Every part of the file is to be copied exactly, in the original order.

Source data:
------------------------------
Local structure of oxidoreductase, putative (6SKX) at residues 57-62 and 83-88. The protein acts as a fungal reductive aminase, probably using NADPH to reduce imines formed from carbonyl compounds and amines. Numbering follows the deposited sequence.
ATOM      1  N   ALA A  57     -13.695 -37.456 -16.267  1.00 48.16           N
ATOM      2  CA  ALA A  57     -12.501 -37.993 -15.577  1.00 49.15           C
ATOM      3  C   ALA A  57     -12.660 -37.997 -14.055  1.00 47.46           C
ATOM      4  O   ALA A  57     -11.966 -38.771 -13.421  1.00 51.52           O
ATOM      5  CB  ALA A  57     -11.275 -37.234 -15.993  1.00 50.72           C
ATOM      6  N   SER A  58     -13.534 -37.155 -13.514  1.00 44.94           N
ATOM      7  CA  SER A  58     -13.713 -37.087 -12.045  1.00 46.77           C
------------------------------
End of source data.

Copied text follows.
Local structure of oxidoreductase, putative (6SKX) at residues 57-62 and 83-88. The protein acts as a fungal reductive aminase, probably using NADPH to reduce imines formed from carbonyl compounds and amines. Numbering follows the deposited sequence.
ATOM      1  N   ALA A  57     -13.695 -37.456 -16.267  1.00 48.16           N
ATOM      2  CA  ALA A  57     -12.501 -37.993 -15.577  1.00 49.15           C
ATOM      3  C   ALA A  57     -12.660 -37.997 -14.055  1.00 47.46           C
ATOM      4  O   ALA A  57     -11.966 -38.771 -13.421  1.00 51.52           O
ATOM      5  CB  ALA A  57     -11.275 -37.234 -15.993  1.00 50.72           C
ATOM      6  N   SER A  58     -13.534 -37.155 -13.514  1.00 44.94           N
ATOM      7  CA  SER A  58     -13.713 -37.087 -12.045  1.00 46.77           C